There’s such a simple grace to the animation in Long Way North undermined by needlessly over-complicated storytelling. This vibrant little animation, coming out of France and Denmark, bears a seemingly straightforward story but every potential for expressive beauty is diluted in unfeeling anecdotal details. Tsarist Russian politics, nautical terms and geographical mapping datum are perfectly acceptable ingredients in adventure romps, and Long Way North writhes them into the story with a self-proud gusto that could be almost admirable if it weren’t so glaringly obvious how little they actually mean to the story. Which, by the way, centers on a young Russian aristocrat, Sasha, who sets out to find her missing grandfather and clear her family’s name. That description alone, unfortunately, does the story only a little justice.
Long Way North works under the guise of having simple but lucid emotional plot motivators, but in truth it misguidedly sets these simple but effective tools aside to imbue strange, stodgy moral ambiguity and ponderous background notes. A third of the movie seems to be dramatically feasible, the other two-thirds however amounts only to plot-oriented info dump.
Early in the movie Sasha is rummaging through an old library, named after her grandfather (a famous explorer). By chance she comes across a document containing the coordinates of his last expedition (revealing a passage to the North Pole) locating a different route on his journey than originally thought. There’s a keen sense of urgency and close-to-home incentive that drives the scene. It carries enough personal involvement to anchor the characters and their emotions, and enough external motivation to capitulate the story into something grander. But the movie doesn’t seem to know when to let up. Long Way North spoils every simple plot detail by inflating its story.
Somewhere along the way, Long Way North introduces a vapid, go nowhere, ‘arranged marriage’ subplot— filtered through safe, child-proof contemporary lenses. Later the film strives for an even more pedagogic and moralizing “earn-your-stripes” arch where, before Sasha gets to actually prove herself in the point of the story that actually matters, she needs to prove herself by cooking and cleaning—in what feels like a stupid amount of time—inside a roughneck, blue collar bed and breakfast. In terse and cutesy montage, the sequence feels like a Disney song number (minus the song). The point to upend her pampered upbringing seems to be recapitulated in pale variations throughout the film—Sasha constantly has to prove herself to the point where she becomes the only character that doesn’t need to prove anything.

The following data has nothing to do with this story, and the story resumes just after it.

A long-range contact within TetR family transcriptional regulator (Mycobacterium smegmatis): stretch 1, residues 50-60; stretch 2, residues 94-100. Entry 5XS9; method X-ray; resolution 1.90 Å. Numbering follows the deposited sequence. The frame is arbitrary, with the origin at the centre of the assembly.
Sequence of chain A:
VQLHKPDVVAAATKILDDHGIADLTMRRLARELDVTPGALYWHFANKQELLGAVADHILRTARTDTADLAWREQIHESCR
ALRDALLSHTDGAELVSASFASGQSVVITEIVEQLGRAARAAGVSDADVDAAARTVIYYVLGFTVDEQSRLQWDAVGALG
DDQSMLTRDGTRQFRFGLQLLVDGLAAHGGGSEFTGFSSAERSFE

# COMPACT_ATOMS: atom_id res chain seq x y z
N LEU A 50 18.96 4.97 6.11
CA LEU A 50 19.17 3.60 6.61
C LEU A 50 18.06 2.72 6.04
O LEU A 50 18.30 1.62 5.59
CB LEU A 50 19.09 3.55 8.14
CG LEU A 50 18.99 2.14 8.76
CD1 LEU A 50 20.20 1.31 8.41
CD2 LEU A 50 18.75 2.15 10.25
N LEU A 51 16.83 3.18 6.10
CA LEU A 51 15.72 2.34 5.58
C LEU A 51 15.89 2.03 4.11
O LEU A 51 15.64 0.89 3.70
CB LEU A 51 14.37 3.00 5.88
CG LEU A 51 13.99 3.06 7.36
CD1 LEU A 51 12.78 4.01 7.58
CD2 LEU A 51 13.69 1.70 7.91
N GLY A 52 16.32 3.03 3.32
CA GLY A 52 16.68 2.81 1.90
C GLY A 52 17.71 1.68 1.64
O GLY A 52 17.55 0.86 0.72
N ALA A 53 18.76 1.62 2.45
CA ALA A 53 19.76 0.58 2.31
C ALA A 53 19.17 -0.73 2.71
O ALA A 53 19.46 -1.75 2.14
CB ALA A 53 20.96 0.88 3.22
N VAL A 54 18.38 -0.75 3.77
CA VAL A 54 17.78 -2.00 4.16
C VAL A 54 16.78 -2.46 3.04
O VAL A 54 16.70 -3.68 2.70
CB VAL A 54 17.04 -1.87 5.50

The problems I have with this film seem to conflict with what I primarily actually really loved about Long Way North, that being the vivid, expressive and simplicity of its animation. The movie is so humbly beautiful and guilelessly naturalistic, in fact, that I have a hard time describing Long Way North as an outright bad film—there’s far too many great moments for me to dismiss it that way.
There’s a revelatory ‘moment of truth’ in this movie I could almost call brilliant—involving delicately timed snowfall, an intimately framed portrait and a compass (pointing North). Its emotions stir in mystery, its moody calm is atmospheric and its call to adventure is stimulating. But it’s a hollow moment. The first mistake the movie makes is assuming we understand and immediately empathize with what it’s Russian heiress, Sasha, is going through. She’s a sprightly and likable protagonist with plenty of agency and some moments in the film do a well-enough job expressing a deep sense of sadness in her, but little—if anything—is shown to indicate the weight behind the heartache driving her motivation. Moments in Long Way North are built on blank slates of emotional motivation. Why is Sasha so wistful? What forces her to act outside her customs? What makes her run away towards a potentially life-threatening journey? All feasible question which the movie explores, the most important question—unfortunately—goes unanswered, why should we care?
Long Way North feels falsely self-assured, hinging its biggest and most memorable moments on the haunting images it creates. But falls limp when actual, deeply felt emotions are required to gravitate them to a more relatable, unseen altitude.
Maybe the best piece of praise I can give Long Way North is that it makes me long for the old-fashioned adventures of classic Disney and Hayao Miyazaki. The no-frills, plainspoken bravado of these films seem to be a long-dead tradition in cinematic storytelling. Long Way North, if only meagerly, reignites that flare of nostalgia. Retroactively, these same feelings also make the film all the more disappointing, bringing to light the film’s biggest problems. The animation is first-rate, darkly-realized in moments and wholly earnest in others. But the script is depthless and bloated, proud of its forgettable two-dimensional characters and infatuated with every infused detail. Long Way North feels like a misplacement of two passions—only one of which seems proportionately fulfilled. I have absolutely no doubt that the people who made this movie had an innate fascination for historical exploration, but along the way they failed to balance passion with passionate storytelling.